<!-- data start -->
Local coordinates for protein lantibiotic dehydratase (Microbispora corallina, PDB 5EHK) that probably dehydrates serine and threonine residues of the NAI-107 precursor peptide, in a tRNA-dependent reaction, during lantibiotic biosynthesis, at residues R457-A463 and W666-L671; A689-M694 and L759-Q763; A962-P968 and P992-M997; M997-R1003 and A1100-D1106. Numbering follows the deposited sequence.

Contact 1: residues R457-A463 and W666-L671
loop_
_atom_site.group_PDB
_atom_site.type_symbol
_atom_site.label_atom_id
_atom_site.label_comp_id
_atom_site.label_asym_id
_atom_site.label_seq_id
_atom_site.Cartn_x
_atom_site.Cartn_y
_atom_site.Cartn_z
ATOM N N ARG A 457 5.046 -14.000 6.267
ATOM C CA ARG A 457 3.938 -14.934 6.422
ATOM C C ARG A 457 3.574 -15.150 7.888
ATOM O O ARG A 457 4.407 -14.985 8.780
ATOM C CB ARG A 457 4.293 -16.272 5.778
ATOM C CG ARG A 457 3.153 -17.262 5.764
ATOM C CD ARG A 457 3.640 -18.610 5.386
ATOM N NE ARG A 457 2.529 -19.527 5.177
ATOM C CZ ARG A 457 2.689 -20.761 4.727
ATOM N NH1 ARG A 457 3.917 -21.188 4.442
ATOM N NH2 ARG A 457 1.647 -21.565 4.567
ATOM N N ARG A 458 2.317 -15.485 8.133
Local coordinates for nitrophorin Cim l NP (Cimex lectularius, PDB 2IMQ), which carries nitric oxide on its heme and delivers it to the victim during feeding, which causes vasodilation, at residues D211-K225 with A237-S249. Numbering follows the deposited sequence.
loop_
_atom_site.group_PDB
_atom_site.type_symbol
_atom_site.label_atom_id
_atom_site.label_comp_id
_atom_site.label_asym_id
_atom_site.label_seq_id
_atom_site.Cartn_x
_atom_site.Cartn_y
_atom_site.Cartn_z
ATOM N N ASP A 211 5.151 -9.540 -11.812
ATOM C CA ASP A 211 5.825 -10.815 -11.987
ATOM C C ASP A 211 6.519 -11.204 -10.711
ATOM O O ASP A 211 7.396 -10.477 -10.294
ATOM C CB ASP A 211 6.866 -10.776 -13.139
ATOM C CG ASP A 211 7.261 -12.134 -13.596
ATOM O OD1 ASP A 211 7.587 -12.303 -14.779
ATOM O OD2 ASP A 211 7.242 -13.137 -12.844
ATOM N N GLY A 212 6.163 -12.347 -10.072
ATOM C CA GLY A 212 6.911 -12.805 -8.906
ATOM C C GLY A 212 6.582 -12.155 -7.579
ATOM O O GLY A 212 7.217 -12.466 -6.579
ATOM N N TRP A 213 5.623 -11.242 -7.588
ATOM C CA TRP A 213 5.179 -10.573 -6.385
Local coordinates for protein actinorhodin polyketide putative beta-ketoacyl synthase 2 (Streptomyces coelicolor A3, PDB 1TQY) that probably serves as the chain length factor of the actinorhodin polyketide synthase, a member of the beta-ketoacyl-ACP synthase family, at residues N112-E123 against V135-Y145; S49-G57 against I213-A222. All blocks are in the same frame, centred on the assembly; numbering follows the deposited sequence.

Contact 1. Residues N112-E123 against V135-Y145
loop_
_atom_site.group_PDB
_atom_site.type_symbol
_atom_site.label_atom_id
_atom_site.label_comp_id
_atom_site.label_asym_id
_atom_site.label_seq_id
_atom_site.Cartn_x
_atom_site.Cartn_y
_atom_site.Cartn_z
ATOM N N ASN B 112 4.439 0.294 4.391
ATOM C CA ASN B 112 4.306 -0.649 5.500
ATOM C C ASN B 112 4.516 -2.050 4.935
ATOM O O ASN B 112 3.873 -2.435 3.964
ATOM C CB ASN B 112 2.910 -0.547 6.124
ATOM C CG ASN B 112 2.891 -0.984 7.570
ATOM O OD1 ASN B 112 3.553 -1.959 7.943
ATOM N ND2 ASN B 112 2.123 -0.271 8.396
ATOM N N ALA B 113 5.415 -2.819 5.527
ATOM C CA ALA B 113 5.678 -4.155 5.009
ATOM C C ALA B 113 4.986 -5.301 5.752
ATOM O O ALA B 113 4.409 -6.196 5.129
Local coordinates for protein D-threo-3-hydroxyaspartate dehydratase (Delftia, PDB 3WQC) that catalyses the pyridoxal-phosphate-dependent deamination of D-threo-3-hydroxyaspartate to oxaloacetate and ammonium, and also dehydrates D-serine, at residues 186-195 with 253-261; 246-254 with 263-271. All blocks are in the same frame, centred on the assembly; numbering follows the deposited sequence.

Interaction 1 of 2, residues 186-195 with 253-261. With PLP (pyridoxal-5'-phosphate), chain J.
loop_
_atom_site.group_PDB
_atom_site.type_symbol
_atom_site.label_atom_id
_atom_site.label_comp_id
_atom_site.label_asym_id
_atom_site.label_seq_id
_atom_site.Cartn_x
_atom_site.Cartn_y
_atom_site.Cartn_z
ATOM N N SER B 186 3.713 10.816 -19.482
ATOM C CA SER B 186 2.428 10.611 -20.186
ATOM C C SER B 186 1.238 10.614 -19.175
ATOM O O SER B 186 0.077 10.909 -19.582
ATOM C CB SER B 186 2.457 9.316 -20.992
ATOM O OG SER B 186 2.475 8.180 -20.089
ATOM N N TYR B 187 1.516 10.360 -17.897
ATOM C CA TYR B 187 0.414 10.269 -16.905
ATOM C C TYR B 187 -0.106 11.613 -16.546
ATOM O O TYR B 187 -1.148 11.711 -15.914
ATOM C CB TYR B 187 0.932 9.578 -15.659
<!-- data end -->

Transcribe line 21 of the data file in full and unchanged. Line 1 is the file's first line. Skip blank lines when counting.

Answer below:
ATOM C CZ ARG A 457 2.689 -20.761 4.727